Well, this is one of the bigger screw ups in terms of evolution I have seen at a major journal in a while. See the following paper in Nature: The catalytic mechanism for aerobic formation of methane by bacteria : Nature. The paper discusses some functions of “the ocean-dwelling bacterium Nitrosopumilus maritimus.” Some of what is reported in the paper is perhaps interesting (alas I do not have access). But painfully, there is one big big big big mistake – you see Nitrosopumilus maritimus is not a bacterium. It is an archaeon (see for example this paper on its genome).
I got pointed to this by Uri Gophna (in an email and in a comment on my blog)(all see this on Twitter) Sure – some people debate the structure of the tree of life. But I am pretty certain the authors here (Siddhesh S. Kamat, Howard J. Williams, Lawrence J. Dangott, Mrinmoy Chakrabarti & Frank M. Raushel) are not trying to make a statement about monophyly of bacteria or just what archaea are. They just made what seems to be a colossal screw up. And Nature not only let them, but added to it with things like their “Editors Summary”:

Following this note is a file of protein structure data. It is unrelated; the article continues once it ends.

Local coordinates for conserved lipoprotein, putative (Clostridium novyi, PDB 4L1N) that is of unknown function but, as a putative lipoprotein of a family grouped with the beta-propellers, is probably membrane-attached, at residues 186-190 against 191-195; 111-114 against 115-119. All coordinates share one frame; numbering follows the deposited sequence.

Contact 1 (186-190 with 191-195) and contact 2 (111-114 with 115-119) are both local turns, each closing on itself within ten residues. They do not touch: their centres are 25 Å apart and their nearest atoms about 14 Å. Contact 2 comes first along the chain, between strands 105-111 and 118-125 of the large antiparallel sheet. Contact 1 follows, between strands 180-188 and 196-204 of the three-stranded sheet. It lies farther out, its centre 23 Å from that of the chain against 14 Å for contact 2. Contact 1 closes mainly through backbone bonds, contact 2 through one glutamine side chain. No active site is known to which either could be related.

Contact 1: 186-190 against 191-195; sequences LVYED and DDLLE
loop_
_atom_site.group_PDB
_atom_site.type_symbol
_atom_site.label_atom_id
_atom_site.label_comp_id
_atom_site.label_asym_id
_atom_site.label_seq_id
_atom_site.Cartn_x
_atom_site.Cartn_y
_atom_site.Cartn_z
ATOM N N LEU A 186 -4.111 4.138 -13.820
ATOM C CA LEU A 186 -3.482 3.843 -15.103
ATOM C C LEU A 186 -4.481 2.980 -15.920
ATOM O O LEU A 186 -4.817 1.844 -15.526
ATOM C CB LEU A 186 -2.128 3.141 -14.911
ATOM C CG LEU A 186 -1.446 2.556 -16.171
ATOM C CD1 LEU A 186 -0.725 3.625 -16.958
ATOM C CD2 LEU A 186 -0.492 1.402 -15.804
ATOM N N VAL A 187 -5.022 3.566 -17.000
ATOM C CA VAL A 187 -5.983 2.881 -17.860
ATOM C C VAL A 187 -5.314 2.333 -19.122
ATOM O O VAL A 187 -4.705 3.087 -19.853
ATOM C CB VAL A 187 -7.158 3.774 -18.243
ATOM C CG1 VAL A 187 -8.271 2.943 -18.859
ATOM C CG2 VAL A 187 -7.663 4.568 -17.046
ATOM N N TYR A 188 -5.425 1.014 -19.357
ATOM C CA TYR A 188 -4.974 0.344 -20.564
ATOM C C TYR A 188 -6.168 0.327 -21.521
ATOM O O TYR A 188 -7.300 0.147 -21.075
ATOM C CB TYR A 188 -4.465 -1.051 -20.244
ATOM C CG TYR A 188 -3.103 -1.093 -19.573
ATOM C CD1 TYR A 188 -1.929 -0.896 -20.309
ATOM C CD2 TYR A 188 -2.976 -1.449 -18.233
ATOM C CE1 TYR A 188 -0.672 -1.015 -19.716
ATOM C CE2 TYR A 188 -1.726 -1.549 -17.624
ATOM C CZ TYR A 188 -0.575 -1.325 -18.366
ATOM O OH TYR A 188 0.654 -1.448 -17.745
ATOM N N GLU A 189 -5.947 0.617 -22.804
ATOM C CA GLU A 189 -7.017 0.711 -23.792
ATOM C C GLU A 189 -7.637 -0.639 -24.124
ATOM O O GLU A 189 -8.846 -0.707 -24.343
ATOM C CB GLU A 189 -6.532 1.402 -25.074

Novel bacterial biosynthesis of methane
Aerobic marine organisms produce significant quantities of the potent greenhouse gas methane, much of it via the cleavage of the highly unreactive carbon–phosphorus bonds of alkylphosphonates. In this study the authors explore the mechanism of PhnJ, an unusual radical S-adenosyl-L-methionine (SAM) enzyme that appears to use a cysteine-based thiyl radical to help catalyse the conversion of the alkylphosphonate substrate to methane and ribose-1,2-cyclic phosphate-5-phosphate. This reaction, not previously encountered in biological chemistry, establishes a novel mechanism for cleaving carbon–phosphorus bonds to form methane and phosphate via a covalent thiophosphate intermediate.
And for this taxonomic alchemy (converting an archaeon to a bacterium) I am awarding them and Nature my coveted “Twisted Tree of Life Award #16″.
UPDATE 5/28 7AM
I love the ad that came up while I was writing this post and searching for some information. I think Nature could use the services from this ad: